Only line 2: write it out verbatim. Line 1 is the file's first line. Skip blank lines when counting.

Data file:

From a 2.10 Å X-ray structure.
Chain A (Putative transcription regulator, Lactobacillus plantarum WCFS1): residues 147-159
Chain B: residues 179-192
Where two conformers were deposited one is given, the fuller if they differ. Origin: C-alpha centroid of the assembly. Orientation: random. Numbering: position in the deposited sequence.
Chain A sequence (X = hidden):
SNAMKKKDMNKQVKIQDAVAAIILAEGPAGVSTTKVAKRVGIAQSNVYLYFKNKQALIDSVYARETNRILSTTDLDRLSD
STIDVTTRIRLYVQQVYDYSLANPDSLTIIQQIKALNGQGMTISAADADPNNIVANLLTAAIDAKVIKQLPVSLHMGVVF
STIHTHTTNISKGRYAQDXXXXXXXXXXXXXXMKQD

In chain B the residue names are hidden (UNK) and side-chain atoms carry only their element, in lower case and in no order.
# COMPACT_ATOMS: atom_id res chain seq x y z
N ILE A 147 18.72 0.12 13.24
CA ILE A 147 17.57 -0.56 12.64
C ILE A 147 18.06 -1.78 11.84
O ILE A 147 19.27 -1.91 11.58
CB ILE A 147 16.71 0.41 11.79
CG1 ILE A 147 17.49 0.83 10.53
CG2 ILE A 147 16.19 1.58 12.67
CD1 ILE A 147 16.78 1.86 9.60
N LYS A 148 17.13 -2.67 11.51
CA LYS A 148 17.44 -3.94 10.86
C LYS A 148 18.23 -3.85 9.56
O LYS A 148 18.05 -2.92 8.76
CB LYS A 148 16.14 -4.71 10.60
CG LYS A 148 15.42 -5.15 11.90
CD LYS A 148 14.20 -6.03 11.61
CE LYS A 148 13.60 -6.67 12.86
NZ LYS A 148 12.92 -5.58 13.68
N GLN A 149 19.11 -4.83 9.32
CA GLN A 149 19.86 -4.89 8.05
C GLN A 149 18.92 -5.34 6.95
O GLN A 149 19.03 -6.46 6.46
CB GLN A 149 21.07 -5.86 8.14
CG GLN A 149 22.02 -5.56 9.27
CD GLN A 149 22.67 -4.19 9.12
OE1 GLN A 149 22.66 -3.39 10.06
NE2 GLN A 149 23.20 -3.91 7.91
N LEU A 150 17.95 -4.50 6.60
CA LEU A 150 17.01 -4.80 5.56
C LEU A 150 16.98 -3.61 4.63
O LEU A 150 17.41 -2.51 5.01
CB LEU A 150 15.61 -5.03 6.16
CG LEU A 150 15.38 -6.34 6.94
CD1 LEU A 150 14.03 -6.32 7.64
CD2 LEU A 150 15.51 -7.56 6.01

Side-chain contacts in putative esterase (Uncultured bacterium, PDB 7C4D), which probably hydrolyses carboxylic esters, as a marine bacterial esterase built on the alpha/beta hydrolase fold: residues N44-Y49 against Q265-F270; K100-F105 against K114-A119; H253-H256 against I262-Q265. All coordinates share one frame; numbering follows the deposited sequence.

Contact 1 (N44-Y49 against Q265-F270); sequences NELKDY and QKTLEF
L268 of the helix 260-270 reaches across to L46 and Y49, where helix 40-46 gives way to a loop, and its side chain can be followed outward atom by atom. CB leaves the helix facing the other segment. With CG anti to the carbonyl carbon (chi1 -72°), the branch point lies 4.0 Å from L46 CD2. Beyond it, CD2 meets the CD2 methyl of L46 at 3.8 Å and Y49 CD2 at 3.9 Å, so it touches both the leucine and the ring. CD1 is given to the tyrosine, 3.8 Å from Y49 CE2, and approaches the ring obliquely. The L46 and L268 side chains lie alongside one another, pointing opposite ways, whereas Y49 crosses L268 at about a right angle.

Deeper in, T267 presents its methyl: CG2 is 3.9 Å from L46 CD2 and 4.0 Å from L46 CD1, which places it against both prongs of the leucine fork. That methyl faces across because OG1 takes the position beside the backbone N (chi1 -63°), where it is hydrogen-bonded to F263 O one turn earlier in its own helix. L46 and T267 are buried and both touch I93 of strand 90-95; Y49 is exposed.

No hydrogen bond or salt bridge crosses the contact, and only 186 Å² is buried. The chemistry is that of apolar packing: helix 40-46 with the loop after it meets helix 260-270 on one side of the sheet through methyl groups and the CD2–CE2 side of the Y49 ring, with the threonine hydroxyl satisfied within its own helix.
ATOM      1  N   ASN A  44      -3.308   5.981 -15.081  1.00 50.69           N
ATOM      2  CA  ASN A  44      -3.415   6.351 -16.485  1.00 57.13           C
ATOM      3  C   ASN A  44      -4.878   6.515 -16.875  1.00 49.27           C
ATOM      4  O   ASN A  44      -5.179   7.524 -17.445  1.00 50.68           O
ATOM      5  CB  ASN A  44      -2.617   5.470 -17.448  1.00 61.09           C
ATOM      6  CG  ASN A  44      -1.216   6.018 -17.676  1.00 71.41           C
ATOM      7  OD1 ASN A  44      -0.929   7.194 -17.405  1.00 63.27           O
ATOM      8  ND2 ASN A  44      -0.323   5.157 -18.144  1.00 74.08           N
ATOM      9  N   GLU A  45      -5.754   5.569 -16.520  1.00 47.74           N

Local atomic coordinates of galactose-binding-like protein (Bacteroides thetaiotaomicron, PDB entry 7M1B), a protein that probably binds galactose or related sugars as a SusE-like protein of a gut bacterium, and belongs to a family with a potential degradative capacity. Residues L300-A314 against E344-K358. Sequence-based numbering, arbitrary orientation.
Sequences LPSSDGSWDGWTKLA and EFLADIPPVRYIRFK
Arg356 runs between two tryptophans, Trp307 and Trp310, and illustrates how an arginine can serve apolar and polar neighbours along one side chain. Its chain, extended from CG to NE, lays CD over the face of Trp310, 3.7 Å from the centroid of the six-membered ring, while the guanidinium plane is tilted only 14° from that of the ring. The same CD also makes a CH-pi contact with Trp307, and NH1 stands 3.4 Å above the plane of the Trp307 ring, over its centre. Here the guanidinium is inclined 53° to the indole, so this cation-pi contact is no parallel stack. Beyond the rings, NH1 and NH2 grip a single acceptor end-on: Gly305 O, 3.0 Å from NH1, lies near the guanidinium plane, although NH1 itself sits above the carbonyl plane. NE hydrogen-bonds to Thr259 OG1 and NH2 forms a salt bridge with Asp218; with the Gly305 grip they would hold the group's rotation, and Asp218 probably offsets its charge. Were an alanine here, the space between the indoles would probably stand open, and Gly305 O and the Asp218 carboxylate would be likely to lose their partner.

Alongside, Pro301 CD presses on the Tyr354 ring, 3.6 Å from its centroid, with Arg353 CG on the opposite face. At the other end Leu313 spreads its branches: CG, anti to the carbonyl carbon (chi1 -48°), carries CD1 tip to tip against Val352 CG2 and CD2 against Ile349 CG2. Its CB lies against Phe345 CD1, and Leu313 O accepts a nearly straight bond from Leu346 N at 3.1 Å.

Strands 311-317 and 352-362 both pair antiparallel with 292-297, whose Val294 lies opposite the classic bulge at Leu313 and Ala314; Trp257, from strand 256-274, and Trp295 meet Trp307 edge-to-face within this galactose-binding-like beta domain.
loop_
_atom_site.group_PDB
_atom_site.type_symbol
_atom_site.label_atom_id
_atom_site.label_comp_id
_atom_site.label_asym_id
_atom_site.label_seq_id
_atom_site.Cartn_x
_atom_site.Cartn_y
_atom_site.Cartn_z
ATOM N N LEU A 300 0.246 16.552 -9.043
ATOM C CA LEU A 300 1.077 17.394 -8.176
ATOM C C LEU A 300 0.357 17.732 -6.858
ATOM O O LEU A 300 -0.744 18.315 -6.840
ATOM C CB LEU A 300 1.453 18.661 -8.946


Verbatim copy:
Chain A (Putative transcription regulator, Lactobacillus plantarum WCFS1): residues 147-159